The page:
Please view the main text area of the page by skipping the main menu.

Abe may settle for return of just 2 out of 4 Northern Territories from Russia

Russian President Vladimir Putin, right, and Japanese Prime Minister Shinzo Abe pose for a photo during the ASEAN-Russia Summit in the ongoing 33rd ASEAN Summit and Related Summits Wednesday, Nov. 14, 2018 in Singapore. (Alexei Druzhinin, Sputnik, Kremlin Pool Photo via AP)

TOKYO -- Prime Minister Shinzo Abe appeared buoyant, and former Prime Minister Yoshiro Mori interpreted that good mood as a sign that Abe made up his mind about something big -- the Northern Territories, the four islands off the northernmost prefecture of Hokkaido claimed by Tokyo but controlled by Moscow.

"Mr. Putin was concerned about your heath, asking if you are OK," Abe revealed to Mori on Nov. 19 at the prime minister's office, five days after he agreed with Russian President Vladimir Putin to accelerate negotiations over the territories and a peace treaty. As the basis for the negotiations, the agreement in Singapore chose the 1956 Joint Declaration between Japan and the Soviet Union -- Russia's predecessor state -- that promises two of the four islands, Habomai and Shikotan, would be returned after a peace treaty was signed.

The Habomai group of islets is seen in this photo taken from a Mainichi Shimbun aircraft in Nemuro, Hokkaido, on Dec. 3, 2016. (Mainichi/Noriko Tokuno)

The declaration makes no mention of the remaining two, bigger islands -- Etorofu and Kunashiri. Mori, who also pursued the initial return of Habomai and Shikotan by proposing a "parallel negotiation" dealing also with the attribution of the remaining two islands, is not alone in wondering if Abe gave up getting back all four territories, and is settling for just the two.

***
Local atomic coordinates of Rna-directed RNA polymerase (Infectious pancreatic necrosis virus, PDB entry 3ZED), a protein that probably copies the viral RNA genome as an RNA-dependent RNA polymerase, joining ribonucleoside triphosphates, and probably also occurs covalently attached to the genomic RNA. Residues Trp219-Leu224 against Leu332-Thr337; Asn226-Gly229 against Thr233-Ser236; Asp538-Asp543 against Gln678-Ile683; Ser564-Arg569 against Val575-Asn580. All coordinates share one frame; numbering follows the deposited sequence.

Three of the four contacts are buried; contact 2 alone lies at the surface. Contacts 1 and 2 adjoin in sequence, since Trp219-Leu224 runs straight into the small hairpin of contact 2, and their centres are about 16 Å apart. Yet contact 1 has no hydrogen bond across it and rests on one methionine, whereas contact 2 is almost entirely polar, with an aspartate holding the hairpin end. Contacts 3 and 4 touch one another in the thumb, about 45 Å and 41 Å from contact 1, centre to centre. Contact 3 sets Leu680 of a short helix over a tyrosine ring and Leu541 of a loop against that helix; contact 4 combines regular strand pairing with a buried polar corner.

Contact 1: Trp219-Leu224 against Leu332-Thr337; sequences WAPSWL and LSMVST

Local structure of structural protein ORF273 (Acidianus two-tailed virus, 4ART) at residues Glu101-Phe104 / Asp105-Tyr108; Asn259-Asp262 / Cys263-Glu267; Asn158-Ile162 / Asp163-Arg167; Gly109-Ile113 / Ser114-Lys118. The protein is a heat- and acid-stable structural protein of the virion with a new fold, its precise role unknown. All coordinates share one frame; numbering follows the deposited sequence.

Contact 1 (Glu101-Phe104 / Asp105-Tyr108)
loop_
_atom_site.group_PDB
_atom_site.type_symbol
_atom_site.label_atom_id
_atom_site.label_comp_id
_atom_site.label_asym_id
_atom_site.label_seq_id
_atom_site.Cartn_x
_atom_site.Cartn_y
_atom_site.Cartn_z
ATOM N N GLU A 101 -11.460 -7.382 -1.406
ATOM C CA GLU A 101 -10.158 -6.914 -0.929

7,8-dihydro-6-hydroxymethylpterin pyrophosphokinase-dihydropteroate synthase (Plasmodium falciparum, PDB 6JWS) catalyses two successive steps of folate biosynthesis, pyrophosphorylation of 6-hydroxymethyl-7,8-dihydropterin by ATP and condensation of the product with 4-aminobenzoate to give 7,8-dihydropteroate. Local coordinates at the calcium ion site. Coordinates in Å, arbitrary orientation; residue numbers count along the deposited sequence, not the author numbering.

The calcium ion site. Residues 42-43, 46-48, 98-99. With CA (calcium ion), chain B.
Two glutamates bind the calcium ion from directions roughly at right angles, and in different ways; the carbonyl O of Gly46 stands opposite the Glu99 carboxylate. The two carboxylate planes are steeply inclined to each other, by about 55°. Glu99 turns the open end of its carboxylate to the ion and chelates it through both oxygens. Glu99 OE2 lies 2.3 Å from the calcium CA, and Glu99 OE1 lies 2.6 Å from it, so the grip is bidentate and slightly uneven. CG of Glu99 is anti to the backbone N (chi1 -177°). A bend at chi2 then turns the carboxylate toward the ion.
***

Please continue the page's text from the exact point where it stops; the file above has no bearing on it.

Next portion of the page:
Within the Abe administration, a "two plus alpha" initiative about the territories is quickly gaining momentum. The initiative limits the target of territorial negotiations to just Habomai and Shikotan, and intends to organize joint economic activities on Kunashiri and Etorofu islands.

"Russia will never return Kunashiri and Etorofu, where it is pushing for militarization," asserts a senior administration official, implying that the two plus alpha is the direction to go. Another individual close to the premier's office revealed that the Abe administration has been negotiating since 2016 to carry out joint economic activities on those islands "as a preparatory move for the two plus alpha." A close aid to the prime minister is trying to persuade people seeking a full return of the islands by saying that past approaches failed to move the Russians "even by a millimeter," according to people knowledgeable about the matter.

In any case, Abe seems bent on advancing the territorial talks. "Why don't we instruct those handling the matter here and now?" Abe was quoted as telling Putin during their Singapore summit, according to a person familiar with the situation. The two leaders let four subordinates into the room they were negotiating only with interpreters -- from the Japanese side, national security secretariat secretary general Shotaro Yachi and Vice Minister for Foreign Affairs Takeo Akiba; from the Russian side, Foreign Minister Sergey Lavrov and presidential aide for foreign affairs Yuri Ushakov. Abe and Putin ordered them to start negotiations based on the agreement.

"This is a hidden achievement of the summit," says an individual close to the government. "The territorial talks will start moving."

--- Poll results made premier confident about his 'two plus alpha' initiative